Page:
Crafting a class brand
As a teacher, I didn’t want my class to be known as “Mr. Vincent’s Fifth Grade.” Rather than making myself the focus, I set out to give my students ownership over our collective brand.
My 2018-19 class spent the first-week building. Our job was to develop a name, logo and slogan for our class. This meant we had to get to know one another. We had to collaborate on ideas, present them to the class, and learn to come to a consensus.
Before the school year began, I emailed families a short video. It introduced the idea that we were going to develop our own class name and logo. Upon entering the classroom for the first time, students saw traffic cones, yellow tape and construction signs. They were about to build our brand.
Building our brand
To get acquainted, each student made an “About Me” slide by combining word art, silhouettes and pictures. Each student took a couple of minutes to show their slide to the class and answer classmates’ questions. All slides were added to a master slideshow that I put on a loop and projected onto our classroom’s screen.
It quickly became obvious that students adored animals, enjoyed video games (especially Fortnite and Minecraft), and excelled at using computers. With this in mind, students chose brands to analyze. They noticed that some of the best logos are simple and immediately recognizable. They appreciated catchy slogans. They commented on how brands made them feel.
The process gave our class a unique identity while jump-starting a strong sense of community.
Students were inspired to create our class brand. The fifth-graders came up with lots of ideas. Some students proposed keeping “construction” as part of our class brand. Many wanted to create a logo that looked similar to the Epic Games shield that appears each time they play Fortnite. One student sketched a paw print made out of square pixels, combining a love of animals and technology. After looking through all the ideas, I finalized designs for two different logo possibilities. One had “Paw Crew” written on a construction sign. The other had a pixelated paw on a shield, and “Pixel Paws” was written with a blocky font. I presented both logos to the class, and they unanimously chose Pixel Paws.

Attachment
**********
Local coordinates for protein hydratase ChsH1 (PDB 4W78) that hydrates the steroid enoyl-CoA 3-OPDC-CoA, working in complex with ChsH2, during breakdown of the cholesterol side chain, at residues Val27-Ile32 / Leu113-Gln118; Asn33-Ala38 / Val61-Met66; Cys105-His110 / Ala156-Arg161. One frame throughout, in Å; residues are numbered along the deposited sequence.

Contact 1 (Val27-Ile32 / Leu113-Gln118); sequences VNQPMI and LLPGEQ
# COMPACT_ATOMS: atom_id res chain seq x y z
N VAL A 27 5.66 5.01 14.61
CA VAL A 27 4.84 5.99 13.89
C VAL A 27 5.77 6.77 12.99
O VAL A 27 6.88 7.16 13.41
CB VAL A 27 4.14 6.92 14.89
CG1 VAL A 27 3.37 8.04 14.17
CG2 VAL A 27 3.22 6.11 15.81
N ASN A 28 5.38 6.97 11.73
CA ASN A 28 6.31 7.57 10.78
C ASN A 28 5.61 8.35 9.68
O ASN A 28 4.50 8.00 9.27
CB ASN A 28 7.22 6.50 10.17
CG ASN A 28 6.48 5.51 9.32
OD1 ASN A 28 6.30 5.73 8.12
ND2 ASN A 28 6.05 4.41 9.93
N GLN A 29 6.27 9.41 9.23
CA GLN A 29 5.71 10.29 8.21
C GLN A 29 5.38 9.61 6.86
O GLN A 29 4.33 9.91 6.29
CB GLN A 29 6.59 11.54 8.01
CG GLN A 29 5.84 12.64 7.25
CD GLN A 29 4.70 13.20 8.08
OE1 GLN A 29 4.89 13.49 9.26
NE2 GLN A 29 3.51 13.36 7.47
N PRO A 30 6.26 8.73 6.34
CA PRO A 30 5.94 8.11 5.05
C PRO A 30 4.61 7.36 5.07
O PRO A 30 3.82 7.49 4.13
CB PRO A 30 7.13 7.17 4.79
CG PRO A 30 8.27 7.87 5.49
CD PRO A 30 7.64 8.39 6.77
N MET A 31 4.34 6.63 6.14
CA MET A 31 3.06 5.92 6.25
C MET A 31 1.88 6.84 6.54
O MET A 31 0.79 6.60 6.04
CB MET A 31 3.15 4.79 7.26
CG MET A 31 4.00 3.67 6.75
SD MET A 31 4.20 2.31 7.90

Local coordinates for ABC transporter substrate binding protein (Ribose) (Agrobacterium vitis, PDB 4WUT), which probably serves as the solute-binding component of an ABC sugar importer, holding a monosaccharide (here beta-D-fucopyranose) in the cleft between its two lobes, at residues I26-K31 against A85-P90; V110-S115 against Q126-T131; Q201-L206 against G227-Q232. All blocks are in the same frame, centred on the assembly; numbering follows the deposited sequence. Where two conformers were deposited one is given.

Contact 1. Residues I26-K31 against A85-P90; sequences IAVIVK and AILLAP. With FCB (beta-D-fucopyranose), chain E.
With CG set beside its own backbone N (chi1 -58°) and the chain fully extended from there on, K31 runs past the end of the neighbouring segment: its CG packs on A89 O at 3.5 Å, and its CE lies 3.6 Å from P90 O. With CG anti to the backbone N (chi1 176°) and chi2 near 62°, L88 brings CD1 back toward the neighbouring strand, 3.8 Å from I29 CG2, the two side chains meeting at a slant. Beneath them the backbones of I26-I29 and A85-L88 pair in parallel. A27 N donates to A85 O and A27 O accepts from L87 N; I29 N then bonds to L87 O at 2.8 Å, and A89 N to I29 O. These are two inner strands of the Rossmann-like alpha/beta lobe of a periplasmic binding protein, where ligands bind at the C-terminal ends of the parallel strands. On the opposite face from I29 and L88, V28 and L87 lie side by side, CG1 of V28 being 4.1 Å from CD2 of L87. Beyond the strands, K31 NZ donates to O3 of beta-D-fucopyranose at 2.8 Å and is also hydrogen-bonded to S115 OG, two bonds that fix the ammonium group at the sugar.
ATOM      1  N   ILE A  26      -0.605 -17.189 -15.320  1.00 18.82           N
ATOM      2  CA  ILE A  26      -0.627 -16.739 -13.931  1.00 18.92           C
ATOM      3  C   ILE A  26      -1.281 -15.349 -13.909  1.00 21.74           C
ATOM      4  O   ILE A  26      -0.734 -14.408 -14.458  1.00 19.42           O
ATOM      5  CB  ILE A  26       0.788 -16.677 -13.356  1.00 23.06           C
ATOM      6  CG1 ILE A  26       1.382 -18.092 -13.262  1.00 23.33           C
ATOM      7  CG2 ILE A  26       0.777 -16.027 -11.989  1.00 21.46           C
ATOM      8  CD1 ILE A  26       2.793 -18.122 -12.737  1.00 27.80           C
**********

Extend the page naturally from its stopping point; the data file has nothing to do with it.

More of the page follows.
We were called Pixel Paws for the rest of the school year. Our logo was proudly displayed above our door, in the window, on the whiteboard, and on our rear wall. I bought the pixelpaws.us domain for our class website. On Twitter, Facebook and Instagram, we were known as Pixel Paws. Our logo appeared in the header for our Google Classroom and at the top of our family newsletter. I started every school day with the phrase: “Good morning, Pixel Paws!”
As part of our classroom economy, students could exchange tickets for Pixel Paws merchandise. I made colorful stickers, wall decals, T-shirts, and 3D-printed keychains and necklaces. Sometimes, I’d see a student wearing a Pixel Paws T-shirt and a Pixel Paws necklace.
The class chose the slogan: “Big or small, be kind to all.” We defined our brand and strived to live up to it every day. Students chose to work on a project to decrease bullying by encouraging bystanders to be “upstanders.” Likewise, when students found out that animal abuse is a misdemeanor in our state—it’s a felony in most states—they collected signatures to change the law.
Sure, I could have decided on the class theme before the first day of school. My class could have been named “Vincent Vikings,” “Persistent Vincents” or “Vincent Voices.” However, taking the time to empower my students to brand themselves made for a meaningful experience. As one Pixel Paw expressed to me, “I feel like I am part of something.”
Tony Vincent is an educator who lives in Council Bluffs, Iowa, and will be a featured speaker at DA’s FETC 2020.
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